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Epson PowerLite Home Cinema 720 and 1080 Home Theater Projectors - First Impressions

Manufacturer: www.epson.com

Epson PowerLite Home Cinema 720

Epson PowerLite Home Cinema 720

MSRP: $1,299.99

The new Epson PowerLite Cinema 720 is a sleek introductory HD home theatre projector. It’s a well designed and well-executed take on what a home theatre projector can be.

Initial fit and finish are really good. The 720, like its big brother the 1080, have aggressive, sleek, styling. The backlit remote is clean, simple, and surprisingly well laid out, with a powerful set of adjustments. It’s like this projector wants you to tweak it.

The numbers for the new 720 are as follows – 1600 ANSI lumens brightness, 12,000:1 contrast ratio (advertised), native 720p resolution and a 16:9 aspect ratio. We’re using a Dalite 106 inch HCCV tensioned projection screen, with a 1.1 gain. The picture, as you’ll read, was incredible. We’re looking forward to testing with the 0.9 gain Draper High Def Grey material to really push the black levels and take advantage of what this projector is capable of putting out.

Setting the 720 up was a breeze. It features a similar level of installation adaptability as the Sanyo PLV-Z5. Epson describes the range of lens shift adjustment Vertical as +/- 100% and Horizontal as +/- 50%. This means you can adjust the projected image a whole light patch down, and halfway across if required. This makes it ideal to help you clear many typical obstacles, like bulkheads, seating arrangements, etc.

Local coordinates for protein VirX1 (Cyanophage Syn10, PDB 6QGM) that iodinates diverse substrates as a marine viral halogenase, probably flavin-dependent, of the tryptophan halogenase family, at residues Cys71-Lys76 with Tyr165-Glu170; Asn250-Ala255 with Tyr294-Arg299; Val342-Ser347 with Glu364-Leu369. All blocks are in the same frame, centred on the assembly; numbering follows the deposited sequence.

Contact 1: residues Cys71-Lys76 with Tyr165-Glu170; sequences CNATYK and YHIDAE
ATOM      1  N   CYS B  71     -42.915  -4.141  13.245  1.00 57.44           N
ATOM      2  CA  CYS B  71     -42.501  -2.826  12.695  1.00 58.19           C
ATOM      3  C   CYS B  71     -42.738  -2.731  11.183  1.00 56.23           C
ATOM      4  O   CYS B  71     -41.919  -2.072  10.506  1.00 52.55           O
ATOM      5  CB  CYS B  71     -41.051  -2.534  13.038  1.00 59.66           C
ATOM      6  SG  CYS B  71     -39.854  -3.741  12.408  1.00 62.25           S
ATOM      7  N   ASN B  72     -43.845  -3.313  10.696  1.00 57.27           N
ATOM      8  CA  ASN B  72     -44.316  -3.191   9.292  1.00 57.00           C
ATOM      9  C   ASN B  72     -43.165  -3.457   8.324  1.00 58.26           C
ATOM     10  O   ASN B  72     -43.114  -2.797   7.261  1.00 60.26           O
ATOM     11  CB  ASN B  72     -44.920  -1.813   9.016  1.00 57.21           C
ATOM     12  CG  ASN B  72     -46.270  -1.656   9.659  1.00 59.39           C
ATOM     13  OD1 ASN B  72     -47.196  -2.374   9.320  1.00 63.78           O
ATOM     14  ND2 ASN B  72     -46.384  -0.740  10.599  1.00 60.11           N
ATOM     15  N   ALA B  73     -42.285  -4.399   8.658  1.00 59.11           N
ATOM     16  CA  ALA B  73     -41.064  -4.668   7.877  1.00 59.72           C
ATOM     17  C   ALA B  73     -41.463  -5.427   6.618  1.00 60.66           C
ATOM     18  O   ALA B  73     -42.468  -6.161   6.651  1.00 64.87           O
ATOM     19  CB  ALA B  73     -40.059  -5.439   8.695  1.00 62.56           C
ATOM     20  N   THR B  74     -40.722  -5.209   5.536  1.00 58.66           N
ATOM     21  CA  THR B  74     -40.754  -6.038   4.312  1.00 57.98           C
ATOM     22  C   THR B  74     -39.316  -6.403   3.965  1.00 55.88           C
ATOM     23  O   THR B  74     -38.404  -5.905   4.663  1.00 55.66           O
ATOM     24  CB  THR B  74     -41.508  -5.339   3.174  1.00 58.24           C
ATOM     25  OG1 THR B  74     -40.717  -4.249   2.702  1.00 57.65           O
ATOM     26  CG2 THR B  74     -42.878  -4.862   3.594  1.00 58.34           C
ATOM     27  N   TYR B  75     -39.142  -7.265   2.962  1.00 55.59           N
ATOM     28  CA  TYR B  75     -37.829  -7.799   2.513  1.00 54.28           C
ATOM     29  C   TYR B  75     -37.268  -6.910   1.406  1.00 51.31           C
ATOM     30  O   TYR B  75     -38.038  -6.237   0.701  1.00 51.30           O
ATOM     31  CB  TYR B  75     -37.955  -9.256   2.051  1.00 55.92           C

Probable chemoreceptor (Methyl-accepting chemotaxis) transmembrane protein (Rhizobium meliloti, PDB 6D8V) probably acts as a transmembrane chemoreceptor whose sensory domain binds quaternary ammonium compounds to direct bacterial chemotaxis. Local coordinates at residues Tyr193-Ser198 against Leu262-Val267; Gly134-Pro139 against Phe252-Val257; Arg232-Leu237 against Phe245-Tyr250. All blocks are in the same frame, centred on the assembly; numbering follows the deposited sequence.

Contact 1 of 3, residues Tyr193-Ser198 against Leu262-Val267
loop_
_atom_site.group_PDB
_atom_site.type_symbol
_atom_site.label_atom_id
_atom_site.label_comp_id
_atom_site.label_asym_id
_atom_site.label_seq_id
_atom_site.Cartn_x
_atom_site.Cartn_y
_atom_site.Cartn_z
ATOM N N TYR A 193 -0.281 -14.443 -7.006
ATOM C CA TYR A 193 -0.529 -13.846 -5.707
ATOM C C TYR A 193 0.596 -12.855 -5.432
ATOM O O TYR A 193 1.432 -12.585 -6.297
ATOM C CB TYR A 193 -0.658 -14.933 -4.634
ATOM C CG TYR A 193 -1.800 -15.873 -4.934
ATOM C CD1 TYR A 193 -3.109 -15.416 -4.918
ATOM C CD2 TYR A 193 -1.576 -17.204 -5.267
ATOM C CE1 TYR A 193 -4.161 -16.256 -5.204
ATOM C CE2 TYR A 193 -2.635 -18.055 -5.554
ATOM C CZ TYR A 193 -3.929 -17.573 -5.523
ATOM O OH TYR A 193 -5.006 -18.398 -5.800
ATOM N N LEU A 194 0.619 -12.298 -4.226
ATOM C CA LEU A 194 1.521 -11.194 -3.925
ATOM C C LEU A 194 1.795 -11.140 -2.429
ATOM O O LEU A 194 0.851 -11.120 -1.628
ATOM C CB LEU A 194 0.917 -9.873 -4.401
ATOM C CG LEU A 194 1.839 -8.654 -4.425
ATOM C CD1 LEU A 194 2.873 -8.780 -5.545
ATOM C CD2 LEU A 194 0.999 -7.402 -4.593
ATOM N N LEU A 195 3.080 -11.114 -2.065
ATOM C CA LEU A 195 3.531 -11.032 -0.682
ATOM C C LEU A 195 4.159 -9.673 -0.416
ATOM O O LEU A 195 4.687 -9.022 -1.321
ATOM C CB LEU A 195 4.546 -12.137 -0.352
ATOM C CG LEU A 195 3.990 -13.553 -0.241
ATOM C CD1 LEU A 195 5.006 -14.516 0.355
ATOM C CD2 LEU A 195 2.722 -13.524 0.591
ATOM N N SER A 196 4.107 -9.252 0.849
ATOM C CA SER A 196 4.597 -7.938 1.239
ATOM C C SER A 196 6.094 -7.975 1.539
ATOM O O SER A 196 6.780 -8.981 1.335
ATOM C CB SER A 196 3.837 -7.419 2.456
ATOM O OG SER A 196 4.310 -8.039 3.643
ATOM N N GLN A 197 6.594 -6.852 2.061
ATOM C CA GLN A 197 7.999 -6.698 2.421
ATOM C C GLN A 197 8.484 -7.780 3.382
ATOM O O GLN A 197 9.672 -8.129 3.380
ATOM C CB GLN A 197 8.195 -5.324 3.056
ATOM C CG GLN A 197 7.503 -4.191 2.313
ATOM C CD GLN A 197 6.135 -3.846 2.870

Our initial examination was done using BBC's Planet Earth, Fifth Element, Spiderman 3, and Disney’s Cars, all 1080P HD Blu-ray discs on a Sony PS3. There appeared to be a little folding of the 1080P image on the 720, a tracking problem which went away when we set the resolution on the PS3 to 720P.

The last thing we would normally recommend is using the presets. Now, don’t worry – the full on tested and retested numbers are coming in another article. For now it’s all about what the typical person will see, and that’s right out of the box. After playing with the Colour Mode presets we decided Theatre Black one the best overall setting. The blacks were really black and the whites were clean with a lot of detail. Setting Colour Mode to Dynamic looked bloody awful in a completely dark room, but working in full lamp mode at 1600 ANSI, actually allowed us to watch in a fully lit room (indoor, no outdoor light). It’s still not recommended to watch in a bright room, but with the 1600 lumens the 720 can put out, you can.

And Kudos to Epson for including a keystone picture area test pattern, right on the remote. It’s keeping in line with the 720’s ease of adjustment. Where the lens iris adjustments on the Z5 have no discernable effect on image quality, the 720 has no such problem. Everything works. Adjust the iris to tweak your black level. Even gamma adjustments are done with flair. Adjust your gamma level and up pops a slider control with graph showing the actual gamma curve.